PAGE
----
Then, in 1992 and 1993, pop-music producer Pete Waterman began to create a collection of rolling stock that most enthusiasts could only dream about. Many popular diesel types were acquired, including a "Western" and a Class 50, a pair of Class 20s and a Class 46, but most surprising of all was the purchase of an example each from electric Classes 82, 83 and 85. Of these, Class 83 no. 83012 was given a full cosmetic overhaul, while Mr Waterman had plans to return Class 85 no. 85101 to main line use on charter and excursion trains. Within a few months, Peter Holt had sold 81002 to Pete Waterman, bringing the electric collection to four locomotives; but at the same time the remainder of Classes 81 to 85 had been disposed of by British Rail, meaning that the examples in the Waterman Collection had become unique survivors of their types.
Also during 1992, another interesting development occurred, as the 1986-built Brush Class 89 prototype, no. 89001 was sold and moved to the Midland Railway Centre, Butterley. This unique 125mph loco had lost favour with BR and was saved from scrapping by a team of Brush engineers who believed that the loco had much more to offer. This has since been borne out by its return to service with GNER on the London Kings Cross - Leeds / Bradford InterCity services.
By the end of 1993, BR had only two early AC locomotives on its books, and both were Class 84: the Mobile Load Bank ADB968021 (84009), and 84001, on loan to the National Railway Museum. While the fate of the latter was sealed in 1994, when the Museum finally claimed it for the National Collection, that of 84009 was less secure.
84009: 1995 - 1996
Withdrawn from its duties as a Mobile Load Bank, BR offered 84009 for sale. Having outlived the rest of the class by fifteen years, and having spent so long as a "celebrity" of sorts among enthusiasts, it was widely assumed that this loco would be preserved, however no-one actually did anything about it! While a diesel locomotive in the same position would most likely have been the subject of a major rescue attempt, the only known interest in 84009 was from Pete Waterman, who for a time considered acquiring it to complete his collection. This was not to be, though, and in the absence of any other offers, it was sold for scrap to Gwent Demolition, South Wales. The loco survived until the end of 1995, when, with no further offers of preservation, and no other stock to dismantle, Gwent Demolition began cutting. On hearing the news, however, one enthusiast who had been following the plight of 84009 took swift action.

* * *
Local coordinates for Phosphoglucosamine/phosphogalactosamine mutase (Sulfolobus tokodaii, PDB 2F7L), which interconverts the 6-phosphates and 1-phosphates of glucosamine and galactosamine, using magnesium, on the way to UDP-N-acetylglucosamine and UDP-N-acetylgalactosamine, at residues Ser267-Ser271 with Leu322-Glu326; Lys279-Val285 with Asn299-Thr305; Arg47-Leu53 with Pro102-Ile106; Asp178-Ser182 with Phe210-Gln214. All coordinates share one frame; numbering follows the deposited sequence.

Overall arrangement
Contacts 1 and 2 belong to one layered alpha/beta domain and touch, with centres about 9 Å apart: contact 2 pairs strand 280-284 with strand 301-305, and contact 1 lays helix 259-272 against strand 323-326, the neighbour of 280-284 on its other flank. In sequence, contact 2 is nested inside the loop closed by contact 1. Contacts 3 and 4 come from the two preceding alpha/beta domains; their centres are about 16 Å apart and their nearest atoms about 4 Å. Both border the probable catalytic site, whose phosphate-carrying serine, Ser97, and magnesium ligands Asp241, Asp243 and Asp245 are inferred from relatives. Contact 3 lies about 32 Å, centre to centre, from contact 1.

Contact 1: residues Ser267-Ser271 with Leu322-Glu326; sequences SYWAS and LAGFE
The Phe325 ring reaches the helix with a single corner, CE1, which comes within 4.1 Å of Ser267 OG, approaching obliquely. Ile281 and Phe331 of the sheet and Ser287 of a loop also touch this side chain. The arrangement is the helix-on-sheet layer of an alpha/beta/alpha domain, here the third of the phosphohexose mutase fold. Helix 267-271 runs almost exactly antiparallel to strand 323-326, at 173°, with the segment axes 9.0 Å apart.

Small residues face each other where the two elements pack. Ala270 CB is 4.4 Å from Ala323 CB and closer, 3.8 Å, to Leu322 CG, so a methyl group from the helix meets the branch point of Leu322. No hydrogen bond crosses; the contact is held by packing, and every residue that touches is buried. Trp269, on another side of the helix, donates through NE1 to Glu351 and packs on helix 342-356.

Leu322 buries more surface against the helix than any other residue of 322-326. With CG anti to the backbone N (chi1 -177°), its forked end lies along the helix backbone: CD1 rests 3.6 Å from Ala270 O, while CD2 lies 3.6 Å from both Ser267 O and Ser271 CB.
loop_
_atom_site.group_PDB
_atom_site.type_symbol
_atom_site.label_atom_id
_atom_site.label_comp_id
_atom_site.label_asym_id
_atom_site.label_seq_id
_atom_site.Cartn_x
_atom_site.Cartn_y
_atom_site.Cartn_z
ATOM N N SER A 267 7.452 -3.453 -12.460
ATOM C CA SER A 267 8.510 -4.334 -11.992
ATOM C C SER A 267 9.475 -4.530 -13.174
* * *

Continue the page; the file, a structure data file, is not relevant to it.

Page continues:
Glenn Edwards, from Milton Keynes, Buckinghamshire, drove to South Wales immediately and purchased one of the driving cabs as they were detached from the rest of the body. The cab, together with many spares from the other end of the loco, were moved to back Milton Keynes where Glenn began a solo restoration project. The story might have ended there, but, less than a year later, Pete Waterman put his entire collection of railway vehicles up for sale - including the only surviving examples of Classes 81, 82, 83 and 85.
There was much surprise in the preservation world and, not-unexpectedly, a great deal of interest was shown in purchasing the 200+ items that Mr Waterman had collected. With the heritage market already flooded with recently withdrawn locomotives, the addition of so many other popular diesel types meant that somewhere, something had to be lost. Most expected the first casualties to be the AC electrics.
Having witnessed the scrapping of 84009, and being determined that the same fate should not befall the other four locos, Glenn made an appeal through the railway press to raise funds to purchase all four locos. With an asking price of some £10,000 each, this was no easy task. Many "enthusiasts" made contact to find out whether they could have a cab or number panel when the locos were cut up, or whether they could make a nice profit by selling the scrap; needless to say, this response was not very encouraging, nor welcome. However, among the dross were genuine offers of help, and by early 1997, with only six members, the locomotives were purchased and The AC Locomotive Group was formed.